11 signs it’s your first time in a hostel
Remember the first time you set foot in a hostel? Wide-eyed and excited, but a little unsure. How does it even work? Pretty quickly you get the hang of hostel life—all the etiquette around how to share spaces and cook food and shower and meet people. Fortunately it becomes second nature faster than you think, but there are definitely some clear signs when you’re a first-timer. How many are you guilty of?
You choose the top bunk
The top bunk is a novelty when it’s been 20 years since you last slept in one. Everyone wants dibs on the top bunk! If you’re aged seven or under. Any older than that and you very quickly come to realize that the bottom bunk is where it’s at. No climbing up a squeaky rickety ladder at night (or worse, down one in the dark when you need to go for a pee). The king of the castle lives in the basement suite.
You buy a glass bottle of olive oil
First things first, you gotta stock up on some food for your own hostel cookup. Not all hostels stock basic cooking staples like salt, pepper and cooking oil, so you buy your own mid-sized $7.99 glass bottle of extra virgin olive oil from the grocery store. Genius! It’ll last your whole three-month trip! You can use it for cooking, for salad dressing, even moisturizer in a pinch! Yeah, no. If someone doesn’t steal it first, once you put it in the overhead bin on the bus, it’ll get smashed the first time you hit a pothole. A small plastic tub of the cheapest margarine you can find will serve you better.
You leave your bed unmade before going out
Who’s got time to put a pillowcase on a pillow and a duvet inside a cover when there’s a pub crawl about to head out from the lobby!? Uh, you do, right after you experience the misery of completely failing at both in the dark at 3 a.m. while trying to be quiet. I’m pretty sure pillowcases shrink twelve sizes as soon as the lights go off. Get that sleep spot sorted before nightfall.
You don’t bring earplugs
Pretty much any PJ-clad hosteller walking towards a hostel front desk between the hours of 11 p.m. and 6 a.m. will automatically be handed a pair of free earplugs along with a sympathetic and knowing nod. It comes with the territory, but once you’ve got a pair of foam snorebusters in your possession, you’ll treat them like gold. Those and a passport are pretty much all you need in life.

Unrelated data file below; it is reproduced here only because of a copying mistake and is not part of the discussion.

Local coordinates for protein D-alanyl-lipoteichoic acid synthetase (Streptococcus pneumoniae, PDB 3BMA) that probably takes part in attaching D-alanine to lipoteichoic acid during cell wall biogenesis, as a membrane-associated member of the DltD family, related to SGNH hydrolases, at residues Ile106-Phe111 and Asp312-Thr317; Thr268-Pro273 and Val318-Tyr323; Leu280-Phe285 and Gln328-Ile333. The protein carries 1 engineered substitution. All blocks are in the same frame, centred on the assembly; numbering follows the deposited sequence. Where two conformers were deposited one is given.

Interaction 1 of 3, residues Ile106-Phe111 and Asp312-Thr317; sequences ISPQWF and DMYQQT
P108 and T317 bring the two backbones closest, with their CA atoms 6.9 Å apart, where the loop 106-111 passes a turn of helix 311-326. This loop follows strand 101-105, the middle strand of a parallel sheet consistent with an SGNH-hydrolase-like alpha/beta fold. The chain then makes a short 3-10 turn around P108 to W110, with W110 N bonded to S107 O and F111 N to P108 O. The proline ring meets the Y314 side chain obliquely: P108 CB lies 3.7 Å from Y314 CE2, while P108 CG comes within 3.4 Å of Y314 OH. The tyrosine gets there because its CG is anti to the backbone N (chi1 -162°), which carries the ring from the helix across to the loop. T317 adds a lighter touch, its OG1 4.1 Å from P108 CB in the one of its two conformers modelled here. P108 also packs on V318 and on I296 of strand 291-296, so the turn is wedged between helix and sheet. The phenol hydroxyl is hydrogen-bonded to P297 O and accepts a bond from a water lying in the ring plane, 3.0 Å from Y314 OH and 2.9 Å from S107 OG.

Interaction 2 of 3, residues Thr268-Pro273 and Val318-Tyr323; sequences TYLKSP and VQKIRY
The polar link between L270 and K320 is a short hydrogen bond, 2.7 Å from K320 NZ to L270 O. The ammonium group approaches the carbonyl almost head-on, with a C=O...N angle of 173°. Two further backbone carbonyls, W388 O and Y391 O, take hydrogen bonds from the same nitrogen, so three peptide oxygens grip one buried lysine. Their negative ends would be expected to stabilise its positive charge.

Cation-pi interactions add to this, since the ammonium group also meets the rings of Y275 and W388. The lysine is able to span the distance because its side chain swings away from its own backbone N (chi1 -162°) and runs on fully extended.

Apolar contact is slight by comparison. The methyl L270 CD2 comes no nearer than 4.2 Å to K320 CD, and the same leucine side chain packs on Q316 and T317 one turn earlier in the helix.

You have a suitcase
Sure, a structured container on wheels sounds great for getting your stuff around, but once you try stuffing your hard-sided Samsonite into a hostel locker, it’s pretty easy to see the merits of a soft-sided 60L backpack. Plus, when you’re running to catch a train along a narrow cobblestone street in Italy, one wayward 500-year-old cobble is enough to shatter a wheel and send your suitcase sideways into a window. Me scusi!
You think a co-ed dorm is a great place to meet girls/guys
Dorm rooms tend to be reserved for two main activities: sleeping and sleepfarting. If that’s your idea of laying the groundwork for love, by all means, but you’d be wiser to keep your soulmate search to the common areas.
You recoil at the thought of a free food shelf
Well if oooonly we allllll had the privilege of eating fresh food we just bought from the grocery store like some kind of travelling chef. What do you mean the hostel kitchen doesn’t have a brulée torch? But try again when you’re four months in and just got back from an impulse bungee jump you justified because you hadn’t yet tried it on this continent, and you just so happened to have to buy a replacement pair of flip flops on the same day. That half-empty bag of brown rice and fuzzy bottle of soy sauce don’t look so hideous now, do they.
You go barefoot into the shower
If you find yourself wondering why everyone else seems to be carrying a pair of cheap plastic flip flops to and from the bathroom, you’ll very quickly discover the answer when you wake up with flaky, itchy spots between your toes one morning. To be fair, hostels have some impeccable cleaning policies and your feet will probably be just fine no matter what they wear into the shower. But it’s best to stick to the safe side.
You go a little too hard at karaoke
Hostel bars are awesome because they’re pretty much always packed with backpackers from around the world, and the commute usually maxes out at a set of stairs, if that. They’re convenient as heck, everyone is in a good mood and ready to meet people and they’ve usually got some of the best drink deals in town. So why not get up on stage and sing four versions of Country Roads at the top of your lungs? Because you’ve got to see ALL of these people again, sober, in the morning. Take ‘er easy there, John Denver.
You tell the front desk the women’s bathroom seems to be out of shampoo
Oh sweet summer child, not here. No no. Not here.
You wonder how you can keep living this life forever
Yeah, this happens the first time you stay in a hostel and every time after it when the stars seem to align and you meet awesome person after awesome person and you have the time of your life and you wonder what kind of work you can do to bring in enough money to keep going, all over, forever, until the end of time. You aren’t wrong, friend.